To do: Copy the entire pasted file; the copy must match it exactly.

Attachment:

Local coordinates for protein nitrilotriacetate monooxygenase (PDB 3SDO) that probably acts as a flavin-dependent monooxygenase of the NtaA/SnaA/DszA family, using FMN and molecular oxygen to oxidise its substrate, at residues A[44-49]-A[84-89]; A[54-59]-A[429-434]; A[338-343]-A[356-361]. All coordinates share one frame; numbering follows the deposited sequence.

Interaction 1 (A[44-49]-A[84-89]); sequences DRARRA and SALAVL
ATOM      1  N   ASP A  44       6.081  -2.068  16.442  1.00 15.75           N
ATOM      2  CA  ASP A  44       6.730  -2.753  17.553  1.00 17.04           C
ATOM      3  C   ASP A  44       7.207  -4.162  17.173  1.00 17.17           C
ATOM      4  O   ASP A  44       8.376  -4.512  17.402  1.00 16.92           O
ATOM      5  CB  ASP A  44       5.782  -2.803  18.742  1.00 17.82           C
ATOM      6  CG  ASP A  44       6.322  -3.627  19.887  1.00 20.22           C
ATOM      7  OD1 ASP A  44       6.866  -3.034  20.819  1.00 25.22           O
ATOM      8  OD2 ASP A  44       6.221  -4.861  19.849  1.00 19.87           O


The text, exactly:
Local coordinates for protein nitrilotriacetate monooxygenase (PDB 3SDO) that probably acts as a flavin-dependent monooxygenase of the NtaA/SnaA/DszA family, using FMN and molecular oxygen to oxidise its substrate, at residues A[44-49]-A[84-89]; A[54-59]-A[429-434]; A[338-343]-A[356-361]. All coordinates share one frame; numbering follows the deposited sequence.

Interaction 1 (A[44-49]-A[84-89]); sequences DRARRA and SALAVL
ATOM      1  N   ASP A  44       6.081  -2.068  16.442  1.00 15.75           N
ATOM      2  CA  ASP A  44       6.730  -2.753  17.553  1.00 17.04           C
ATOM      3  C   ASP A  44       7.207  -4.162  17.173  1.00 17.17           C
ATOM      4  O   ASP A  44       8.376  -4.512  17.402  1.00 16.92           O
ATOM      5  CB  ASP A  44       5.782  -2.803  18.742  1.00 17.82           C
ATOM      6  CG  ASP A  44       6.322  -3.627  19.887  1.00 20.22           C
ATOM      7  OD1 ASP A  44       6.866  -3.034  20.819  1.00 25.22           O
ATOM      8  OD2 ASP A  44       6.221  -4.861  19.849  1.00 19.87           O